Google Debuts Wiki Tool for Enterprise Collaboration
"There is a great deal of pent-up need for the basic collaboration capabilities that Google Sites will offer to departments and individuals within companies," said AMR Research analyst Jim Murphy. "Some of these people and departments have been waiting for years to have something enabled and deployed by the IT department."
Feb 28, 2008 12:30 AM PT
Google Thursday launched a wiki-like Web information-sharing tool that the search company hopes will become a quick-start collaboration platform and a place to tie together work done on its growing family of productivity applications.
Google Sites is built on the Jotspot platform, which Google acquired in 2006 and is meant to enable groups to collaborate on projects using word processing, spreadsheets, video clips, blogs and other tools from the Google Apps family of Web-based applications.
"We see this as a missing piece in business applications," Scott Johnston, a former Jotspot executive who is now the senior product manager for Google Sites, told LinuxInsider. "There hasn't been a quick and easy way to gather a variety of information in one place where it can be easily shared for viewing or editing among a small group, an entire company and then can also be published to the entire world."
Google Sites builds on the Jotspot wiki platform with some significant upgrades, Johnston said, including tighter integration with Google Apps and the advantage of the entire Google infrastructure. For instance, the Google Calendar application is far more advanced than the original Jotspot version, and other improvements include the ability to fold in YouTube and Google video clips and to use Google search across the sites, he noted.
"Being part of Google has given us a lot of insights into how people use Web applications," Johnston added. Another upgrade is the ability to notify users of a site -- whether they have editing or viewing rights -- when content on the site changes.
Free Team versions of Google Sites are available offering 10 gigabytes of space, while upgraded editions, such as Premier and Education Editions, offer additional storage space based on the number of users licensed to use the tools.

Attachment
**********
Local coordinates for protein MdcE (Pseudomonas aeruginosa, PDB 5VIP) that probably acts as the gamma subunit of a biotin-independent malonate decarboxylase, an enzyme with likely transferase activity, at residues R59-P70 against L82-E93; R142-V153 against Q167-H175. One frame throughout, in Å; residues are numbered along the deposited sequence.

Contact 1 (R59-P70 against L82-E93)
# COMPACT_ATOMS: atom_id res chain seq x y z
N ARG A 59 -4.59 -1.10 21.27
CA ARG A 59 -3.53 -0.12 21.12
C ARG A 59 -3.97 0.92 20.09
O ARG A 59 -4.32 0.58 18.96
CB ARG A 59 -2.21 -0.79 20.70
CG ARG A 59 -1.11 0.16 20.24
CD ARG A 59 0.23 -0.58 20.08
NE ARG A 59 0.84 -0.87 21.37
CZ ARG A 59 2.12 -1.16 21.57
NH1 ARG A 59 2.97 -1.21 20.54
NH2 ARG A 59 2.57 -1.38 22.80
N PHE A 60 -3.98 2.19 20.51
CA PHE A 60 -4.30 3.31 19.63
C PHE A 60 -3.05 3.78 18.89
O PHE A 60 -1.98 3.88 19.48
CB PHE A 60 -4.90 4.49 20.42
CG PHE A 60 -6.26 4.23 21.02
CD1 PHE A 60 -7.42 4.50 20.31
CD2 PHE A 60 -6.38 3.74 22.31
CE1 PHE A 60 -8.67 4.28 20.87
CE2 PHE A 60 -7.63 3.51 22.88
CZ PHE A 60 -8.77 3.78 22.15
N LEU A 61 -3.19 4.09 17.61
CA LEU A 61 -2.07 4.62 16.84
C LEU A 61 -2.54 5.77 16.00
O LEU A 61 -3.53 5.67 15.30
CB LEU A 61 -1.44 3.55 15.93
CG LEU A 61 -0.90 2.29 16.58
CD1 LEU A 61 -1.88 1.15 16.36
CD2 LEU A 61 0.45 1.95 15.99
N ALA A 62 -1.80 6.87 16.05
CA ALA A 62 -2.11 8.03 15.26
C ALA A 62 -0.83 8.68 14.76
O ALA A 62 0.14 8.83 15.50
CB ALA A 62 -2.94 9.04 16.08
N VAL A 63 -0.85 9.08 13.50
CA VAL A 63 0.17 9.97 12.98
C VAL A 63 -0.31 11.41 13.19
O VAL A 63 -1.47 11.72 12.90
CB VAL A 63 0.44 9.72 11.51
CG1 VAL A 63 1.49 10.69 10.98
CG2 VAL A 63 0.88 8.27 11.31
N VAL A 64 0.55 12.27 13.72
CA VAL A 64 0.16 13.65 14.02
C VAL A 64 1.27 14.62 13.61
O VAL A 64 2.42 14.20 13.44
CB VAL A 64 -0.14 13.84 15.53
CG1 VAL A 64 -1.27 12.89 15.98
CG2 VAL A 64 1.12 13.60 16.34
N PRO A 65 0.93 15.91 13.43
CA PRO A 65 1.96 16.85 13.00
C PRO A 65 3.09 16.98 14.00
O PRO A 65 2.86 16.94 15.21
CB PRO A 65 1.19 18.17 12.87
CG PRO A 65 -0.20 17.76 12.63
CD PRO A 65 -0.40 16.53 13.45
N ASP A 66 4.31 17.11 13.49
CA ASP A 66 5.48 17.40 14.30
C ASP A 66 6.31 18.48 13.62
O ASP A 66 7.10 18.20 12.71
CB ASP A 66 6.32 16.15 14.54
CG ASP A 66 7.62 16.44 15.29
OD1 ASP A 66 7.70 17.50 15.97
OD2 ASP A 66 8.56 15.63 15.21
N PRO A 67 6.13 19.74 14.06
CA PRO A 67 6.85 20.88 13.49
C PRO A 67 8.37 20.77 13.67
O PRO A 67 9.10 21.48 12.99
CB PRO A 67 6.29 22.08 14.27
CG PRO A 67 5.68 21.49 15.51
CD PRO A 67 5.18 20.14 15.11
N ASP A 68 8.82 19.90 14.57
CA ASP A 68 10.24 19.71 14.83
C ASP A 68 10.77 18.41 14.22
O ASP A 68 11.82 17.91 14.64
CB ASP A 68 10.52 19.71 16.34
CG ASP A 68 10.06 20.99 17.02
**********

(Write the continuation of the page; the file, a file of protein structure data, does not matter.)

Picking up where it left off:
Appropriate for Group Projects
Jotspot's goal before it was part of Google was to make wikis more user-friendly, and Google Sites advances that effort by enabling a site to be created with a few clicks, Johnston said.
The quick setup process makes the tool appropriate for group projects, he added, because it eliminates the need to involve IT departments or to train users on how to use a collaboration platform.
"You have projects that bring in documents, presentations, videos -- all these things are coming online and there's still not a single way to bring it all together and centralize it," Johnston noted.
Google Sites should "increase the attractiveness" of Google Apps for some corporate customers weighing the Web-based tools against traditional productivity solutions, Forrester Research Principal Analyst Erica Driver told LinuxInsider.
"But even more," she said, "Google Sites will increase the attractiveness of Google Apps to rogue individuals and project teams -- people who need access to functionality like this and aren't getting it from their corporate IT departments."
The result will be "lots of tension and conflict" that in turn will "put the heat under enterprise IT groups to develop and implement enterprise collaboration strategies sooner rather than later," Driver added.
Google Sites does lack some of the functionality of on-site options from vendors such as Microsoft and IBM. For instance, such solutions often have project management and workflow functions as well as integration with enterprise data resources and unified communications.
"Google Apps are still limited compared to IBM's and Microsoft's broad, sweeping information workplace platforms," Driver said.
Google has been aggressively adding to its Apps over the past two years to address those shortfalls, upgrading Apps earlier this month to offer enterprises the ability to control how their workers use the Web-based applications. The larger goal is to encourage businesses to become more comfortable with so-called cloud-based computing, which means increasing reliance on the Internet as a source for applications and tools and for storing business data.
Google's enterprise unit is still dwarfed by its consumer-facing search and advertising business but is seeing robust growth. Google said recently that a half million businesses have signed up to use Google Apps, with 2,000 more being added every day and with increasing traction among large enterprises, such as Genentech, which announced it would deploy Google Docs and Calendar to its workers.
Sharing With Outside Partners
"There is a great deal of pent-up need for the basic collaboration capabilities that Google Sites will offer to departments and individuals within companies," AMR Research analyst Jim Murphy told LinuxInsider. "Some of these people and departments have been waiting for years to have something enabled and deployed by the IT department, but the IT department has been too busy to serve their needs while pursuing other projects and just trying to keep the lights on in the business."
Google Sites seems designed to target educational and government users in particular, but one area where the sites may be valuable for large enterprises is in the area of sharing and collaborating with outside partners. "Most of the traditional collaboration platform vendors have focused on internal collaboration only," Murphy added.
Google Sites can easily used for outside collaboration because they are Web-based and accessible without any client software and can be used by sales forces and other parts of a business that don't have IT expertise, he said.